By Christian Caple The Spokesman-Review
PULLMAN — As Washington State readied for its Sept. 7 game against USC, quarterback Connor Halliday was monitoring the preparations of another school, too.
Ferris High School opened its season against Central Valley on Sept. 6, and coach Jim Sharkey’s cellphone lit up frequently with text messages from Halliday, the fourth-year WSU junior and former Saxon.
“We talked a lot during the week before that first game against CV — memories we have, asking if we’re ready to go,” Sharkey said. “It’s a lot of fun to know it’s the same, grounded kid who texts me back and stays in touch.”
It will be even more fun, then, for the greater Spokane football community to watch WSU’s game Saturday against Idaho, a matchup that pits Halliday against former star Coeur d’Alene QB Chad Chalich.
“Our population base is not as big as some areas,” said Coeur d’Alene coach Shawn Amos, “but statistics prove that per player, we produce a lot of good football players.”
That’s why it’s not all that surprising to Sharkey or Amos that two quarterbacks from high schools 40 minutes apart will face each other in a Division I football game. But it’s a historical rarity, and adds even more regional flavor to an old rivalry that has lost its shine recently.
“It’s a great honor, great experience for me because growing up I’ve watched that rivalry really explode,” Chalich said earlier this week. “But it’s kind of died off these last couple years. But we get a great honor to go play them again.”
Halliday and Chalich haven’t met, but each player is aware of the other. Halliday’s father, Duane, helped win an Idaho state championship at Coeur d’Alene in 1985 before playing collegiately at Boise State, so Connor spends enough time around CdA to at least know who Chalich is.
And the two quarterbacks have at least one thing in common: Each made his college choice based upon which school wanted him the most. Halliday said he didn’t grow up on WSU football — “my mom went to UW and my dad went to Boise State” — but went with WSU because, as Sharkey said, “he didn’t want to be somebody’s second choice, and he was WSU’s first choice.”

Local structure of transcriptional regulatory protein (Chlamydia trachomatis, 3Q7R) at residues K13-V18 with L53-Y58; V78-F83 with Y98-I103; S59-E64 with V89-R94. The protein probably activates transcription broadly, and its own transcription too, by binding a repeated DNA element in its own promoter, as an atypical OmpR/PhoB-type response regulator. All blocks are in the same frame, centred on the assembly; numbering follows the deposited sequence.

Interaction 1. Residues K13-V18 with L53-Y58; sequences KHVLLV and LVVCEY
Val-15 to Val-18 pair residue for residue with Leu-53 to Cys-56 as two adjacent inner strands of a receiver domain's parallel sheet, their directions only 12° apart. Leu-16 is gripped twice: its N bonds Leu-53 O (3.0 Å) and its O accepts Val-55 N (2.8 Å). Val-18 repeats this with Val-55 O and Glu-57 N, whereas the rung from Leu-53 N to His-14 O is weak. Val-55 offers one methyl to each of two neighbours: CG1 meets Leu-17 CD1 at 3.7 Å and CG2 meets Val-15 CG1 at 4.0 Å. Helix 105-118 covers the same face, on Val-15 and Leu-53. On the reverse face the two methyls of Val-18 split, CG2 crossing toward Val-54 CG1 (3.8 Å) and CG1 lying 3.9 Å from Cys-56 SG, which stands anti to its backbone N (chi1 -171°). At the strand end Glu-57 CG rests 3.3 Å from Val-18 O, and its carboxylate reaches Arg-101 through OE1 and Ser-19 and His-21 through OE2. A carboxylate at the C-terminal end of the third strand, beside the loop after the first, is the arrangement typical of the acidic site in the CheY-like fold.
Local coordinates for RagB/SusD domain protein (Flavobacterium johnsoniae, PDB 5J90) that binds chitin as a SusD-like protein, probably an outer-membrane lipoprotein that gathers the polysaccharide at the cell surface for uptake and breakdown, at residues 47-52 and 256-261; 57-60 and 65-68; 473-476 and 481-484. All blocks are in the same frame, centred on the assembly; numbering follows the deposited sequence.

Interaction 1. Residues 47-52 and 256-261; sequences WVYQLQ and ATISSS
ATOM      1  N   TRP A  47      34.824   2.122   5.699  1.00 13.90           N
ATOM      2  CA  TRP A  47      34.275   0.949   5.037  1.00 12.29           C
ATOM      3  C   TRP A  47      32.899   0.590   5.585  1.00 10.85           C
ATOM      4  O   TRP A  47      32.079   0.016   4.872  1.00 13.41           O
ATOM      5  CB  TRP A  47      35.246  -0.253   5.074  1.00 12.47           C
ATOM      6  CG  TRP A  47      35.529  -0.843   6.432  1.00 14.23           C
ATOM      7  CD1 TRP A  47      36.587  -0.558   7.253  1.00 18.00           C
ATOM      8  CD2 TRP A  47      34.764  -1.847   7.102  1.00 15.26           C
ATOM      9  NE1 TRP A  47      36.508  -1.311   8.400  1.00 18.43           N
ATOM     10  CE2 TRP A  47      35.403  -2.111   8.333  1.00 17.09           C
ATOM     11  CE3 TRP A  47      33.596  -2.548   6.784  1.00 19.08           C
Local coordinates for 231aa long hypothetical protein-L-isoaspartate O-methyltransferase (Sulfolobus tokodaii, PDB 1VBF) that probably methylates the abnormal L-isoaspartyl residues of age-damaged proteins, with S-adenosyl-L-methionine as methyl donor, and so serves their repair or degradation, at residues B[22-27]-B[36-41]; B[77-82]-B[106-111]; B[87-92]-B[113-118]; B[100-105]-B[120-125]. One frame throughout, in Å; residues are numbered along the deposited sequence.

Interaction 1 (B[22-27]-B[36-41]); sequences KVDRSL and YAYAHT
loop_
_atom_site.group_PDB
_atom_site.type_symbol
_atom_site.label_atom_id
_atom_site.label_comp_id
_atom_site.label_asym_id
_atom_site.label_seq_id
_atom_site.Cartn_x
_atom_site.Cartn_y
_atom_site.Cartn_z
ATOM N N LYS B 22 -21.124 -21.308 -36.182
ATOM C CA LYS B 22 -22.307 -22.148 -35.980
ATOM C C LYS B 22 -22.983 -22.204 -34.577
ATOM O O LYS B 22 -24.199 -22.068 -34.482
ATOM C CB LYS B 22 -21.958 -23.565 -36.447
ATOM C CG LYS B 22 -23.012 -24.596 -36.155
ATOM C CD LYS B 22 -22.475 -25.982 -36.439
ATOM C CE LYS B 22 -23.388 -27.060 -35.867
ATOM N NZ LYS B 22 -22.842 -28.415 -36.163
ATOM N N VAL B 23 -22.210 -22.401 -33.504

Likewise with Chalich. He heard from a few different schools, Amos said, but none with more fervor than the Vandals.
“Idaho was the first one to offer him, and they were the most consistent in recruiting him,” Amos said. “Kids want to go where they feel like they’re wanted, and I would definitely say Idaho is a program that really showed they wanted to be part of it.”
Things changed for each player after their decisions. Paul Wulff and his staff were fired at the end of Halliday’s redshirt freshman season. Robb Akey was dismissed in the middle of Chalich’s first year at Idaho.
Each adapted well enough. Halliday has struggled with turnovers but now runs Mike Leach’s offense as WSU’s undisputed starter. Chalich, through three games, has completed 65.9 percent of his passes with three touchdowns and no interceptions in coach Paul Petrino’s up-tempo scheme, though he’s fumbled here and there.
One doesn’t need to look far to find other local ties on these rosters. Directly in front of Halliday is Elliott Bosch, WSU’s fifth-year senior center who graduated from Ferris a year ahead of his quarterback.
Bosch was a standout defensive end in high school and had a scholarship offer from Central Washington, but chose instead to walk on at WSU as a tight end. Sharkey knew if he put on enough weight, his intelligence would make him a good fit to play center, and so it is that Bosch will start his 16th consecutive game at that position on Saturday.
Then there’s Austin Rehkow, a freshman punter and kicker for the Vandals who earned national fame last season for his 67-yard field goal as a senior at Central Valley. And Deon Watson, a second-year freshman receiver from Coeur d’Alene. And WSU lineman Joe Dahl from University High (who plays left guard, next to Bosch), safety Mitchell Peterson (West Valley) and long-snapper Jared Sonneborn (Gonzaga Prep).
The dueling Spokane-area quarterbacks “makes it really unique and should make a lot of fans there, you would think,” said Petrino. “There should be a lot of fans there from Spokane and Coeur d’Alene — one rooting for one side, one rooting for the other.”
Sharkey’s allegiance is obvious, and so is Amos’. But there’s always a shared appreciation for Spokane/CdA guys who make it to a bigger stage.
“It’s a great deal for the area and pretty exciting,” Amos said. “It gives more people reason to be interested in not only this game, but those two programs.”